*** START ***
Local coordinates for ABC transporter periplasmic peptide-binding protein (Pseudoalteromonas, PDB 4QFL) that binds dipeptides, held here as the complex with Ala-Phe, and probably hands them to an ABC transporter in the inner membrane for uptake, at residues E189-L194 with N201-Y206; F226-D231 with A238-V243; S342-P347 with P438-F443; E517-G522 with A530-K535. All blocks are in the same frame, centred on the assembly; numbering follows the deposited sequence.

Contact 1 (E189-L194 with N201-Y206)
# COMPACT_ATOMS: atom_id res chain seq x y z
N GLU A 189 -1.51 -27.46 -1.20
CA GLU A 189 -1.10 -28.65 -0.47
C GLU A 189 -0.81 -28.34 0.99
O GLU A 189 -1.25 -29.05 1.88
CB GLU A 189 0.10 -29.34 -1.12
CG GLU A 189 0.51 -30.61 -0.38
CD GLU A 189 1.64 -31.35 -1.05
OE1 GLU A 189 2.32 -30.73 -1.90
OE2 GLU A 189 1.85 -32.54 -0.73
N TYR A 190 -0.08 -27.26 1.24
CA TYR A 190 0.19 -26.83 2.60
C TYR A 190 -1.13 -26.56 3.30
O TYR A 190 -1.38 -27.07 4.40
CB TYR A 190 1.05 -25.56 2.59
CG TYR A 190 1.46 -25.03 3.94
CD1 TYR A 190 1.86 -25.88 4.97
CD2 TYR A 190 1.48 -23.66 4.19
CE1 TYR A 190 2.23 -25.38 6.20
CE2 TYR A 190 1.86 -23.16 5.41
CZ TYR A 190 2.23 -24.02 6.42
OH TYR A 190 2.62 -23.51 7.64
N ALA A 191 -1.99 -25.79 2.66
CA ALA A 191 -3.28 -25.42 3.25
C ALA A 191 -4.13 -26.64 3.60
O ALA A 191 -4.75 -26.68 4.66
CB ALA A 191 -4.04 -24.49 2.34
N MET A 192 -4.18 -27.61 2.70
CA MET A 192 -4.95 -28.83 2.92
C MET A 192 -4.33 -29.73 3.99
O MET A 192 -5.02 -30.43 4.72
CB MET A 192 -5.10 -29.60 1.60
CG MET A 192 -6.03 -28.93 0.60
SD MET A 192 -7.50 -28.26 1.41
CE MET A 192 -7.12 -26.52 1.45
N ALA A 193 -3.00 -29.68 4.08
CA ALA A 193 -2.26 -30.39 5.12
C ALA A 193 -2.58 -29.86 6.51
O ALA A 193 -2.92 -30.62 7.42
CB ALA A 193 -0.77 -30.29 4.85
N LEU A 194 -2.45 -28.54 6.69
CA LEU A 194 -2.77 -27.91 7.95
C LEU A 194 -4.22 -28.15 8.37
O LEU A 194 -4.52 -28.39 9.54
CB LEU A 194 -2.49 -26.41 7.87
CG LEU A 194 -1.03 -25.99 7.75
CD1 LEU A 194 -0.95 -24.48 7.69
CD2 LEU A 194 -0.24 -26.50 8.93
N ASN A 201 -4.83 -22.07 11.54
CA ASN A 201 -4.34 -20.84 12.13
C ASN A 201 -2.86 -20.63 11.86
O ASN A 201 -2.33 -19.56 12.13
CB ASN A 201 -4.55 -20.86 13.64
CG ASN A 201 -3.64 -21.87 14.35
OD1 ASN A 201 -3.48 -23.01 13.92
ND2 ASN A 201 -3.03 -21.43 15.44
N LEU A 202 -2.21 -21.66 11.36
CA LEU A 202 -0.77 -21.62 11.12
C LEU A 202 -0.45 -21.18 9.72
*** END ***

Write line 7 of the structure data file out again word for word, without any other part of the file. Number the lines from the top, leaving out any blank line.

O GLU A 189 -1.25 -29.05 1.88